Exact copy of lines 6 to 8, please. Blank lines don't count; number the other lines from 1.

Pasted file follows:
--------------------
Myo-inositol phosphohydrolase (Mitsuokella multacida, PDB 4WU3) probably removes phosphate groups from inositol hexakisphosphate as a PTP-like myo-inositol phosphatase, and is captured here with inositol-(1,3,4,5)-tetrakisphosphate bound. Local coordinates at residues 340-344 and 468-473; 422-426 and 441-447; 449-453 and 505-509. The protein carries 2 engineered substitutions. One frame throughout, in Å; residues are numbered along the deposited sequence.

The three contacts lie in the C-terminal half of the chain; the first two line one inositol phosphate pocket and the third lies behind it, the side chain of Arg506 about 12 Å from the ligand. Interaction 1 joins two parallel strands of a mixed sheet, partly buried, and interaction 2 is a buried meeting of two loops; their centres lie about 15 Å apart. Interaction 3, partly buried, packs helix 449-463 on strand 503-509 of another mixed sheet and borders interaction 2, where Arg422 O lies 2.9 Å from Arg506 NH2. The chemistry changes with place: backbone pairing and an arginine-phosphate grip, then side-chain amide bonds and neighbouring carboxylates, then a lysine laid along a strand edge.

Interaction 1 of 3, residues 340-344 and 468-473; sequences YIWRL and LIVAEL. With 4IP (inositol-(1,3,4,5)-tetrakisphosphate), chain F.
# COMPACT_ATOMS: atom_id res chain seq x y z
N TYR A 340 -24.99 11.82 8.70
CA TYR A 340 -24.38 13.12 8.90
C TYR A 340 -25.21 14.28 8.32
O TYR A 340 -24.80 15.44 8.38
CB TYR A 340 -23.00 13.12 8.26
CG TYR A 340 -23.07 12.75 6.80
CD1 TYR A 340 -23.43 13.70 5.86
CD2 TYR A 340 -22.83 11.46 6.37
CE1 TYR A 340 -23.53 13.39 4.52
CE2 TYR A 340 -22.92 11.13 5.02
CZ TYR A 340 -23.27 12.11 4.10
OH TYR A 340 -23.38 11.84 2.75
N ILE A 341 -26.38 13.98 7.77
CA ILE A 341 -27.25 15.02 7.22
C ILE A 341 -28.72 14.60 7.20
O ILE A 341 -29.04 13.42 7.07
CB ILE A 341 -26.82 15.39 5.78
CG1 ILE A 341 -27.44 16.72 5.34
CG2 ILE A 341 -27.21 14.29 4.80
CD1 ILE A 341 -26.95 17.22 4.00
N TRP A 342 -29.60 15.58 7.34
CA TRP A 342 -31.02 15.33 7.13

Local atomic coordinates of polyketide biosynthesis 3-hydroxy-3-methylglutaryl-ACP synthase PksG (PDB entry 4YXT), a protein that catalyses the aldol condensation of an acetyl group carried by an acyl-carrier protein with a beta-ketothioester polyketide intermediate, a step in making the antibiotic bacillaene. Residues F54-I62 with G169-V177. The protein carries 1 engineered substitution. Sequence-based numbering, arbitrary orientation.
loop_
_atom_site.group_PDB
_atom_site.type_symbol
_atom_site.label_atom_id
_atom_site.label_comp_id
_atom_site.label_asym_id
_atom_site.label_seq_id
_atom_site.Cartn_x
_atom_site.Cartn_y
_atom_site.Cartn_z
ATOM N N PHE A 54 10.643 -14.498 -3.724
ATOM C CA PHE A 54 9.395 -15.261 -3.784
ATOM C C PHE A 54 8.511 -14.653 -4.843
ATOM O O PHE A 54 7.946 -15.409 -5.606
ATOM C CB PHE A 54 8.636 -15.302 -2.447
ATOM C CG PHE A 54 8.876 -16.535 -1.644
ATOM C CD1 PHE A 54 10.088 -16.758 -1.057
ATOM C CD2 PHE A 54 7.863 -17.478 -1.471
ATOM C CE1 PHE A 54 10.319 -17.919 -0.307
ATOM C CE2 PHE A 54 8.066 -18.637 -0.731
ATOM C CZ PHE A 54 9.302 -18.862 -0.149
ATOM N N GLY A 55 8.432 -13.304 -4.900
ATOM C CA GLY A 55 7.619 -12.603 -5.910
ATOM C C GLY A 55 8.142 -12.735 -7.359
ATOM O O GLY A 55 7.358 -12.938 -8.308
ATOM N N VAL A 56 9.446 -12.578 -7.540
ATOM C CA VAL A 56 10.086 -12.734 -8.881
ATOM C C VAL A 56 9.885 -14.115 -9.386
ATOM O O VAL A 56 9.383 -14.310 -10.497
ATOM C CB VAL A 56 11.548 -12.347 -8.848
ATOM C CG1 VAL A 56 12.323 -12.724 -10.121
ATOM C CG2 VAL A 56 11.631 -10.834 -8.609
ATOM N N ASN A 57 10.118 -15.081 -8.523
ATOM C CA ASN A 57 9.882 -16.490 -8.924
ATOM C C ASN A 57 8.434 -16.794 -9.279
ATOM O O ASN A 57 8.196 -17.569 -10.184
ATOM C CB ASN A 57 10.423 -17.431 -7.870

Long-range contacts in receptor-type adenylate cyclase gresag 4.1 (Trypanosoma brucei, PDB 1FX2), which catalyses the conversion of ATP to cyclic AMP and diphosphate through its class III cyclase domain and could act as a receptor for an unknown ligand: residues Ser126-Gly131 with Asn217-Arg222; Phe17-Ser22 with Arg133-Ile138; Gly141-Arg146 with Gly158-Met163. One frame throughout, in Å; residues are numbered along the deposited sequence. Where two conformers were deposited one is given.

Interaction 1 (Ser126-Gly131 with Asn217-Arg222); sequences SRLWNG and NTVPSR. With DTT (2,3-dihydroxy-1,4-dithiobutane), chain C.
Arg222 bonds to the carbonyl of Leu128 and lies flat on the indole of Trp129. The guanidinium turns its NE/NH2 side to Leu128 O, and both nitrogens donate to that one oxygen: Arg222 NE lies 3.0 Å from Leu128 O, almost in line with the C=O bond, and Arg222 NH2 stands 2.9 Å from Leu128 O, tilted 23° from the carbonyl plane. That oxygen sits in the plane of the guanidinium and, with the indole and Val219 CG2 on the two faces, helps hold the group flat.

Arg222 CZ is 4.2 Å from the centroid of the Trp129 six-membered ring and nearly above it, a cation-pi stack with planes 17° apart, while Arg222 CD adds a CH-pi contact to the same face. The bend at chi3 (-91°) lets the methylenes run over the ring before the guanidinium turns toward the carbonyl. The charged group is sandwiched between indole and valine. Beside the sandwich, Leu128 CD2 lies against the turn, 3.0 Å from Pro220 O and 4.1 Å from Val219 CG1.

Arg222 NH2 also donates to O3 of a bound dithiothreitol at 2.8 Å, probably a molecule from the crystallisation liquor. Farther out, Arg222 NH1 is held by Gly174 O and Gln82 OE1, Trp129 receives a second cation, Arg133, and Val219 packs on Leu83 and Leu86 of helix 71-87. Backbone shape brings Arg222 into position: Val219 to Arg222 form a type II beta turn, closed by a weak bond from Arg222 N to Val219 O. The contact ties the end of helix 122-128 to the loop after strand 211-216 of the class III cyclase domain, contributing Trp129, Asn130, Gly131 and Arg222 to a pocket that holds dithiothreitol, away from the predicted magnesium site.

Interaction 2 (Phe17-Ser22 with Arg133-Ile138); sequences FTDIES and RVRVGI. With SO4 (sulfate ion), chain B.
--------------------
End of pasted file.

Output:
CA TYR A 340 -24.38 13.12 8.90
C TYR A 340 -25.21 14.28 8.32
O TYR A 340 -24.80 15.44 8.38